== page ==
Continue reading “Short and Long-Term Effects of Family Rejection on LGBTQ Youth”

Our Lives: Rebellion

This first appeared in Permanent Wave Philly‘s zine entitled Tiny Acts of Rebellion. Currently the full zine is not available for download, but when it is, I will link it.

Every day I wake up is a small act of rebellion. Every day I walk out the door is a small act of rebellion. Everything I say is a small act of rebellion. My mere existence is a rebellion. For years, and even now, people have told me to shut up. People have told me to kill myself. People have told me that I should disappear. People have told me I don’t exist. Despite these things people has told me many times over, I am still around. I am still alive and louder than ever.

This is not something unique to me either. Every queer person alive is an act of rebellion. Our mere will to live is a rebellion against a society that tells us we are not worthy. It is a rebellion against the cissexist and homophobic world we live in. Queer people rebel with every breath they take. Merely being alive and refusing to let society snuff us out is an act of rebellion.  In the words of Kanye West, “jokes on you, we still alive”.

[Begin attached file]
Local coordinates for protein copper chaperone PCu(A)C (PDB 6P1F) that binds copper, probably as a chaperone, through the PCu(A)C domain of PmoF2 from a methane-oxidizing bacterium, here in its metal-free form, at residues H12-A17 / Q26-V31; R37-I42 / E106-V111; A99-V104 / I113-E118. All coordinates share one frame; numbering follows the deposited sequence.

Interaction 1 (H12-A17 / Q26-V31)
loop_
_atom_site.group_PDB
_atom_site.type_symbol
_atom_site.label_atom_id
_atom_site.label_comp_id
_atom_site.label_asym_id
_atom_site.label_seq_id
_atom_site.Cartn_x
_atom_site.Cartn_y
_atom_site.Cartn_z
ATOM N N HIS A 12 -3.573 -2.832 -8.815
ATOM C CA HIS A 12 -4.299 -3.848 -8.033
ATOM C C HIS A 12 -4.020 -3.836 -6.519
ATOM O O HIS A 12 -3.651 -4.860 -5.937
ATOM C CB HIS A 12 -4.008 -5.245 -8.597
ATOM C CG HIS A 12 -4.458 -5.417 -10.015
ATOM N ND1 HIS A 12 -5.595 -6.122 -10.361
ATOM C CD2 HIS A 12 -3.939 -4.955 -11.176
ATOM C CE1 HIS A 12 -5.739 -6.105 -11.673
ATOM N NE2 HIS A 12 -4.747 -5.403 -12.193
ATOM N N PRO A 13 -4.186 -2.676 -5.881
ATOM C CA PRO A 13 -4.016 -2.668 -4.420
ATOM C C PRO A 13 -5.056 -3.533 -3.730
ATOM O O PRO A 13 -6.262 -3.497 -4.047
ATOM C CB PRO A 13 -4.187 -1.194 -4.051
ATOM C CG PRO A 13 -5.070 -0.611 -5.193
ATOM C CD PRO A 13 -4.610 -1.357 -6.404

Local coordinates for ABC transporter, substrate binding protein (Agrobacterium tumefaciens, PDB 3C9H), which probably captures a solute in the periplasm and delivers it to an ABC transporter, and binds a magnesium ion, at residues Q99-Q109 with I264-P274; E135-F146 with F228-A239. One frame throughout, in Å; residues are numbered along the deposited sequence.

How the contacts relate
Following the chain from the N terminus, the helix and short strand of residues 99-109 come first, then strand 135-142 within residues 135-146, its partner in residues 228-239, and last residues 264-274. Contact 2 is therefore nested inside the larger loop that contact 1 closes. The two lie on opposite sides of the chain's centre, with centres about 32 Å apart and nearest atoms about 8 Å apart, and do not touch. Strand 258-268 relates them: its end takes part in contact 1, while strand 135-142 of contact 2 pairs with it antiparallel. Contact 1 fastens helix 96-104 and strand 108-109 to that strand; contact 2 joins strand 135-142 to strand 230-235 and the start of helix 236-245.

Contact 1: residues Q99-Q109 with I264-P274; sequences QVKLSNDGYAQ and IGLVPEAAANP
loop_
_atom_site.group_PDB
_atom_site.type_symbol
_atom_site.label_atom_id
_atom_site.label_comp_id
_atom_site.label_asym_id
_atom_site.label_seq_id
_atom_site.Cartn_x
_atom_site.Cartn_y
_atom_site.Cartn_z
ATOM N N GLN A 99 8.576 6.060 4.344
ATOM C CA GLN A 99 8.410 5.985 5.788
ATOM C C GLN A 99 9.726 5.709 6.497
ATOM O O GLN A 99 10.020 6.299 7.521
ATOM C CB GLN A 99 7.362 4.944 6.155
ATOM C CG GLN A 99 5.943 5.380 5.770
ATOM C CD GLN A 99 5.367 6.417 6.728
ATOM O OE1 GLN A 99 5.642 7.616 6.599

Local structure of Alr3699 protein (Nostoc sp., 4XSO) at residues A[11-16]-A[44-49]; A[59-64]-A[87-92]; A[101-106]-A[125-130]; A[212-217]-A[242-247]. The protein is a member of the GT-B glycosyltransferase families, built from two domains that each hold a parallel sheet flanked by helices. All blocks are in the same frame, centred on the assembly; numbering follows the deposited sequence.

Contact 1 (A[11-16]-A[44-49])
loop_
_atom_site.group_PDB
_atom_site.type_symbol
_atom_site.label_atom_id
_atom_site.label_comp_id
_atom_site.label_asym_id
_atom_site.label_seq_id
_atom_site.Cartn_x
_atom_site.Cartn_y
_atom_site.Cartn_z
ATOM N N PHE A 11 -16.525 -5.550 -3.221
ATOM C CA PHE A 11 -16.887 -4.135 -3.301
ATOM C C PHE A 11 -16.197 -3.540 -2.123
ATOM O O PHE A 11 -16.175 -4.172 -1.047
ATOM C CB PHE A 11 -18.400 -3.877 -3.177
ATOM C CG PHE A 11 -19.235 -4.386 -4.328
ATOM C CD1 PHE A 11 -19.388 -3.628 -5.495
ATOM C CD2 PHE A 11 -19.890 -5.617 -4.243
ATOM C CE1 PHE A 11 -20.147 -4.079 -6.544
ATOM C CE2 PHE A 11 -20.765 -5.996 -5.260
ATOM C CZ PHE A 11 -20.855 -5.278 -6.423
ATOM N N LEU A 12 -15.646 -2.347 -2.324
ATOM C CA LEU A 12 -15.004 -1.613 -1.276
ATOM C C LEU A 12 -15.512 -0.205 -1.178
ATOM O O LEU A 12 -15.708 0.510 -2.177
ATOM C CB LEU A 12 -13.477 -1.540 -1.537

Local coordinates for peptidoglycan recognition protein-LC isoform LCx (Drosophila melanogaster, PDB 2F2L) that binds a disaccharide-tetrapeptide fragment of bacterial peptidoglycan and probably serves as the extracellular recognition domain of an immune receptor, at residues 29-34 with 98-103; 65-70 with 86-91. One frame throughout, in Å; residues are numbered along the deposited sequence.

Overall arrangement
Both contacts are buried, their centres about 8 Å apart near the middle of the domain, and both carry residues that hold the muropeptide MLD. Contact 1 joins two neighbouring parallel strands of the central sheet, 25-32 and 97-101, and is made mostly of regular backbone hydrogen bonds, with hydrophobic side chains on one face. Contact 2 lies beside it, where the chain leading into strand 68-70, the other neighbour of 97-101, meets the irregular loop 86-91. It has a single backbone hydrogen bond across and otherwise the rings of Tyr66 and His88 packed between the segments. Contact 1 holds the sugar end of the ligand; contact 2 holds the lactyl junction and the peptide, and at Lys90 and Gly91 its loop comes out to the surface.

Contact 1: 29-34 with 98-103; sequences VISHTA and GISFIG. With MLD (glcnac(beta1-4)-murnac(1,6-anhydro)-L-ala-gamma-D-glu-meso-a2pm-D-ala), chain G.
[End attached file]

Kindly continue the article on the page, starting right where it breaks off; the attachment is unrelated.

Those queer people who do not live their lives as out and proud people are still rebelling. Those trans* people who live in stealth are still alive. Queer people are anywhere from four times to eight times more likely to have tried to commit suicide. Almost half of trans* people have tried. Those of us who are still here, breathing in the same air as our oppressors, are acts of rebellion.  We go against the very grain of what society expects of us. By refusing to fit into the perfect square cages, we are rebelling and we are winning.

In a way, these acts, one totaled, are not so tiny. These acts of rebellion are huge. An ocean of it, releasing wave upon wave of change, no matter how small. Rebellion does not have to be loud. It does not have to be angry, nor does it have to be passive. Rebellion has to demand change. Rebellion has to demand its rightful place. By living, we are demanding change and asserting our rightful place. As queer people, we are showing ourselves to the world. We are bearing out hearts in our existence and our lives. Every step we take is in the right direction, there is no backwards in life, just forward. Onward.